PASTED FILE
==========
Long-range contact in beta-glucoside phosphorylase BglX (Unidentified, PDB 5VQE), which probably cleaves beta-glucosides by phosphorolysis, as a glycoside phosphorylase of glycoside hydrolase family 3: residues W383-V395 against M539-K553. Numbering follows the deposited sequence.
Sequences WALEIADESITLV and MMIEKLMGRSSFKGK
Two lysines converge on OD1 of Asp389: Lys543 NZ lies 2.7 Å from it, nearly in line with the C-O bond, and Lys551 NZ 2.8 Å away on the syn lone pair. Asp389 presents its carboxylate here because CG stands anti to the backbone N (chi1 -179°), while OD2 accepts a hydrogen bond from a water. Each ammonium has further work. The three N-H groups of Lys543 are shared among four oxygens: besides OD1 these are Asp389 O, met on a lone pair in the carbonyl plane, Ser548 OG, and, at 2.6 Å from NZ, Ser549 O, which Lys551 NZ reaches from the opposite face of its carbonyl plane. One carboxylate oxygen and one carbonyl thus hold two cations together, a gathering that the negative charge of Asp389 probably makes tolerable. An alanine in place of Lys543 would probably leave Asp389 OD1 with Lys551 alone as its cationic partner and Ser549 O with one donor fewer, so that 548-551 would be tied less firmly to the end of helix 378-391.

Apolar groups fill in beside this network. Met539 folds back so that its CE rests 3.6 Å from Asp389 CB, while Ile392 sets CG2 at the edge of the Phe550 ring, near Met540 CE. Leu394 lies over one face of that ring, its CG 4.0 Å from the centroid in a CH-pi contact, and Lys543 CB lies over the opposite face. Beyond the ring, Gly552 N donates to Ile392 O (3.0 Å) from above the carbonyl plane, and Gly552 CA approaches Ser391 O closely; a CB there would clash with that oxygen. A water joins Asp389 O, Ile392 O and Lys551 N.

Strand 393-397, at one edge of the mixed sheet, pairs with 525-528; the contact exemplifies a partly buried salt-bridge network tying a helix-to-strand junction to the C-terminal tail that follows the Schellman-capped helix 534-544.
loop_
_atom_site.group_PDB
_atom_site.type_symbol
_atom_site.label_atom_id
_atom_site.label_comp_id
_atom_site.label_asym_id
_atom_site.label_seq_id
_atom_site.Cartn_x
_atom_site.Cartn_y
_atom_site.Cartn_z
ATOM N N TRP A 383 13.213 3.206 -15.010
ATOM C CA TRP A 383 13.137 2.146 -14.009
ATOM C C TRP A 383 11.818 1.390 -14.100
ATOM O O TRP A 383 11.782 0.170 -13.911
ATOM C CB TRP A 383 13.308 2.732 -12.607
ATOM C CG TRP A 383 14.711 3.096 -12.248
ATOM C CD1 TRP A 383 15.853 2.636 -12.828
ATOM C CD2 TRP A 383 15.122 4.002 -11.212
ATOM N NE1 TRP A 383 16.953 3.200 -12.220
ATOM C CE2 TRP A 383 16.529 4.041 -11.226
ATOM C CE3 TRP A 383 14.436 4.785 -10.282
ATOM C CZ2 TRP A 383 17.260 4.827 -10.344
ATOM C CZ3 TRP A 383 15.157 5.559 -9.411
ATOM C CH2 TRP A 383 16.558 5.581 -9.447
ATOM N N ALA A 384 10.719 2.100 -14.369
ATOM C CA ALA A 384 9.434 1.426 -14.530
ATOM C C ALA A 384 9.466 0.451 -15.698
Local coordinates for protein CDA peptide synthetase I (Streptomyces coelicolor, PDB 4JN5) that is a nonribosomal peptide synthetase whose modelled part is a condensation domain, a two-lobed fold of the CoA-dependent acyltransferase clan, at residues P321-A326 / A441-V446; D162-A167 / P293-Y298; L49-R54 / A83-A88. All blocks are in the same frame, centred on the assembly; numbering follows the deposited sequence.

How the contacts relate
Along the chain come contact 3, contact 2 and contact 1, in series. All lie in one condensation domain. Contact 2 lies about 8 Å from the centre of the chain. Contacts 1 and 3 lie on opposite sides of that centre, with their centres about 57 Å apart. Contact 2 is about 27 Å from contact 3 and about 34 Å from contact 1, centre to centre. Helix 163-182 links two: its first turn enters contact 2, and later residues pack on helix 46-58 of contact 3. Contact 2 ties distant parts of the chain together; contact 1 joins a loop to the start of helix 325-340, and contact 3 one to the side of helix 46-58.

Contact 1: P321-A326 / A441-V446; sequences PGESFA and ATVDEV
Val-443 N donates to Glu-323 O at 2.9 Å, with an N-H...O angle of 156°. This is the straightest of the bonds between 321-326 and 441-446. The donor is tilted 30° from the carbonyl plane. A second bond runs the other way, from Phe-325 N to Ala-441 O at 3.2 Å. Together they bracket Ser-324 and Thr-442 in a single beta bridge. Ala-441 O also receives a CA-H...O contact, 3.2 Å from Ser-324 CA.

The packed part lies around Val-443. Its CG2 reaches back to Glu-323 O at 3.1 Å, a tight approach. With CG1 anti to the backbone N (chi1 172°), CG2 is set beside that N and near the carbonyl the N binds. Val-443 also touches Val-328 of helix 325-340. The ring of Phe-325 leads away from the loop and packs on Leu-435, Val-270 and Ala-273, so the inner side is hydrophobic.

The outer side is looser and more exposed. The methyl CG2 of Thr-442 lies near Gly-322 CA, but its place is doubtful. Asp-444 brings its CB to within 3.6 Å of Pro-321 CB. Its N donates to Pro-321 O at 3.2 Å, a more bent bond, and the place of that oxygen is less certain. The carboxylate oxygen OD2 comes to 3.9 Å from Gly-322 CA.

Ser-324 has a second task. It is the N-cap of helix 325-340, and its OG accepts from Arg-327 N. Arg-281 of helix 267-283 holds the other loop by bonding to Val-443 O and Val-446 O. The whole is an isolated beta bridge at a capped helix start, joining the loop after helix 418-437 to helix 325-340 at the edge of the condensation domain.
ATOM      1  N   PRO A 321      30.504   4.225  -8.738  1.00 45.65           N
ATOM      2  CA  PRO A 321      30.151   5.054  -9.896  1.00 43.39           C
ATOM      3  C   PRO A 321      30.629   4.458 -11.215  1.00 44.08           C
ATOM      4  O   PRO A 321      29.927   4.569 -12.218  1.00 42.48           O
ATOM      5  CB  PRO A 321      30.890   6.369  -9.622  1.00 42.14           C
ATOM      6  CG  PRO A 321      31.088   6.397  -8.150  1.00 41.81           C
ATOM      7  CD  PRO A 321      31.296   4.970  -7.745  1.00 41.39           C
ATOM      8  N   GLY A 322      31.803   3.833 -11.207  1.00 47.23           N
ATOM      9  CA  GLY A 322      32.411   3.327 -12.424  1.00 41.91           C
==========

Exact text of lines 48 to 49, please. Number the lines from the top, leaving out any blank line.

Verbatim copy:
ATOM      8  N   GLY A 322      31.803   3.833 -11.207  1.00 47.23           N
ATOM      9  CA  GLY A 322      32.411   3.327 -12.424  1.00 41.91           C